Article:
This recent question led to some discussion on hemicompactness. A topological space $X$ is said to be hemicompact if there is an increasing sequence of compacta $K_1\subseteq\dots \subseteq K_n\subseteq \dots$ such that every compact $K\subseteq X$ lies in some $K_n$.

This is always the case when $X$ is $\sigma$-compact and weakly locally compact (every point has a compact neighborhood), and the converse is true under the additional assumption of first countability (since a hemicompact space is trivially $\sigma$-compact, the nontrivial part of the converse is the deduction of weak local compactness).

On the other hand, here it was shown that we cannot relax the first countability assumption to sequentialness. The counterexample is the Arens space, which is sequential (though not Fréchet-Urysohn) and hemicompact, yet not weakly locally compact. It should be noted that the Arens space has rather good separation properties ($T_6$).

A natural question becomes, given that sequentialness is too weak, can we relax first countability to the Fréchet-Urysohn property?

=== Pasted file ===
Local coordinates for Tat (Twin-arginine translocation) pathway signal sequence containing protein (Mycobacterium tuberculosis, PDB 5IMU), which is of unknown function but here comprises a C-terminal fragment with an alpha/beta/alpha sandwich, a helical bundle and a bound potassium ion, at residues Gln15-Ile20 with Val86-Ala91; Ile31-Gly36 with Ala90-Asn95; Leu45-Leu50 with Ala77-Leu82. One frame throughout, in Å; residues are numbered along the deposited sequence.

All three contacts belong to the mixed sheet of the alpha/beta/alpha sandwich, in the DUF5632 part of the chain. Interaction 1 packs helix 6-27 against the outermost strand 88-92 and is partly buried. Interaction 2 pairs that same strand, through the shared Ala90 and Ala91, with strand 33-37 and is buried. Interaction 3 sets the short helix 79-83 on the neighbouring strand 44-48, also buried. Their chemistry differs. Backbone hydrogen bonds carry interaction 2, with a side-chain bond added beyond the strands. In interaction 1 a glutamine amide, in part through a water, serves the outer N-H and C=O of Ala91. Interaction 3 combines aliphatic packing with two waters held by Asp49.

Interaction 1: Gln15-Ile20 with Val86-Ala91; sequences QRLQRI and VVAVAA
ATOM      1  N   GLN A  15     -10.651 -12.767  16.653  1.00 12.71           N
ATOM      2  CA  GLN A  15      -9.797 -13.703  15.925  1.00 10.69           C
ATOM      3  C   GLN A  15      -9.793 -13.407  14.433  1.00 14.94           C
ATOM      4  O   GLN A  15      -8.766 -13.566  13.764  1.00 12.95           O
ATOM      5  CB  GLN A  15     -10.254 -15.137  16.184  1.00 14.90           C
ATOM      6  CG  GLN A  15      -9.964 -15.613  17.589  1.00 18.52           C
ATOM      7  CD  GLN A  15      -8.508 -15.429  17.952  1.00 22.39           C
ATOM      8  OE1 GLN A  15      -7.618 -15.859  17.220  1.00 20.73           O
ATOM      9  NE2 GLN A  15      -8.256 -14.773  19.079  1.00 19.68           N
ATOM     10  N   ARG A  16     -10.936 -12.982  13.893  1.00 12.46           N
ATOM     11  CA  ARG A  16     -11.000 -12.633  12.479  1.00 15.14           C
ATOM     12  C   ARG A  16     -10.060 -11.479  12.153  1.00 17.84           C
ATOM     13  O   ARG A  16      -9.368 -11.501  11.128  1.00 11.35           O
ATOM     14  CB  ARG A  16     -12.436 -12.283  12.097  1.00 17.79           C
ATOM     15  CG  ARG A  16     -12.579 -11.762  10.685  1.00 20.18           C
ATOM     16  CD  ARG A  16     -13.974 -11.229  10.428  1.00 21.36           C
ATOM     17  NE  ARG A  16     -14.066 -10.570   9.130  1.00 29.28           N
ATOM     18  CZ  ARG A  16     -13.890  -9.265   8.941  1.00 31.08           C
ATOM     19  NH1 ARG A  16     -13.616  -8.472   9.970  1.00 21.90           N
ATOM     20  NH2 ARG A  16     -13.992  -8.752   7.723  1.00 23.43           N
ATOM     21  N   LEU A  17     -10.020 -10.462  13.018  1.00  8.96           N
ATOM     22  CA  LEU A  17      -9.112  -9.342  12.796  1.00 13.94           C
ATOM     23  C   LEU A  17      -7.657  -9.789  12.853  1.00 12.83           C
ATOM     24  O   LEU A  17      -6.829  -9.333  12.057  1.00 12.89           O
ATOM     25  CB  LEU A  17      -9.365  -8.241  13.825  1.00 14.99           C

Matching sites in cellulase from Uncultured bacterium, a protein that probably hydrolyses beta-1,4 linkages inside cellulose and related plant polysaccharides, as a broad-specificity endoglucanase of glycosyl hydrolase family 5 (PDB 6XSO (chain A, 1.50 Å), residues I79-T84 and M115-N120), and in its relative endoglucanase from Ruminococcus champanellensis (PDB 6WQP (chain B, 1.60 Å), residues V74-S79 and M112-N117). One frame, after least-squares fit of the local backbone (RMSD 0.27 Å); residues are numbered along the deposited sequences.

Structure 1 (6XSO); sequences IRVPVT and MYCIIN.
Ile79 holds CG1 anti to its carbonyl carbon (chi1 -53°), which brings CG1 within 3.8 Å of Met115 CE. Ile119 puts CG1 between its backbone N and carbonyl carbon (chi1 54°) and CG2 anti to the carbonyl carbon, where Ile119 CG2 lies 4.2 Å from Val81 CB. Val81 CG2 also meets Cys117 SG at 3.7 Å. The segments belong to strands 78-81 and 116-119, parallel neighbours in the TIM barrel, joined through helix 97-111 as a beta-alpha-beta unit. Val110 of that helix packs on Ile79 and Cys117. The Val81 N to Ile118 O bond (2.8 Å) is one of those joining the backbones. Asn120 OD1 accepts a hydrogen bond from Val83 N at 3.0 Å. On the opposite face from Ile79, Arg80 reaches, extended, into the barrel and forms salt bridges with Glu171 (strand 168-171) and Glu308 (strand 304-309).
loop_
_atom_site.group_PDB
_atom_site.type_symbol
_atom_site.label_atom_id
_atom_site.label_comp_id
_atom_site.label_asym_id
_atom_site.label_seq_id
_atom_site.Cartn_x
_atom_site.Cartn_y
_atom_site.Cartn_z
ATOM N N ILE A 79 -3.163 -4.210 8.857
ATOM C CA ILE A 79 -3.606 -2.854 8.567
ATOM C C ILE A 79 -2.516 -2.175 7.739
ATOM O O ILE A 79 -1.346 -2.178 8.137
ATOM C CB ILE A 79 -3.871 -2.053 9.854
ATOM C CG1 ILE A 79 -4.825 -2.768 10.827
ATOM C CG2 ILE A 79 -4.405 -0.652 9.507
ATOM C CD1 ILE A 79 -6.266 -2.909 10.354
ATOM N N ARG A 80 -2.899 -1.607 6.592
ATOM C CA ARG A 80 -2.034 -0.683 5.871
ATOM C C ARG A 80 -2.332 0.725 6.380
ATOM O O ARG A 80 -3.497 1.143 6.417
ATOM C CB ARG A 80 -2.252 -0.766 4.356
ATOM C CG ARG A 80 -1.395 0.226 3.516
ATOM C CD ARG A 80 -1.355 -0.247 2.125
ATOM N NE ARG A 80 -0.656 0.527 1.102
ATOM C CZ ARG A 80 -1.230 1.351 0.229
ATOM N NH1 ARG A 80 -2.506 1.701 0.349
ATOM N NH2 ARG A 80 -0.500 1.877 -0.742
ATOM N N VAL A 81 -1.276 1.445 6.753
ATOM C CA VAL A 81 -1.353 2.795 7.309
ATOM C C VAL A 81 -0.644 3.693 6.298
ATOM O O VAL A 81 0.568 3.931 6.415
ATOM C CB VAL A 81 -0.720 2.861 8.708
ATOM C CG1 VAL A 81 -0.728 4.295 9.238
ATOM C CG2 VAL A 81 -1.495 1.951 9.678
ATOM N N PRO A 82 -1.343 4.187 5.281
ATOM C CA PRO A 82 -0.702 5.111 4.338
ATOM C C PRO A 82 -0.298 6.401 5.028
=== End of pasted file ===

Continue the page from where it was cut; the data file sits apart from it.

The short answer is no, at least not without further assumptions. I'll describe a counterexample next, then conclude with the titular question:


Let $X=\mathbb R\cup \infty$, where $\mathbb R$ has the Euclidean topology and neighborhoods of $\infty$ are those of the form $\{\infty\}\cup\mathbb R\backslash D$, where $D\subset \mathbb R$ is discrete and closed (equivalently, $D$ has no limit points in $\mathbb R$).

Lemma. $K\subseteq X$ is compact if and only if either $K\subseteq \mathbb R$ is Euclidean compact, or $\infty\in K$ and $K\cap \mathbb R$ is bounded.

If $K\subseteq \mathbb R$, then since $\mathbb R$ has the Euclidean topology $K$ is compact if and only if $K$ is Euclidean compact. On the other hand, if $\infty\in K$, and $K\cap \mathbb R\subseteq [-M,M]$, then every open cover of $K$ has a member $U\ni \infty$, whereby $\mathbb R\backslash U$ is closed and discrete, so that $K\backslash U\subseteq [-M,M]\backslash U$ is finite.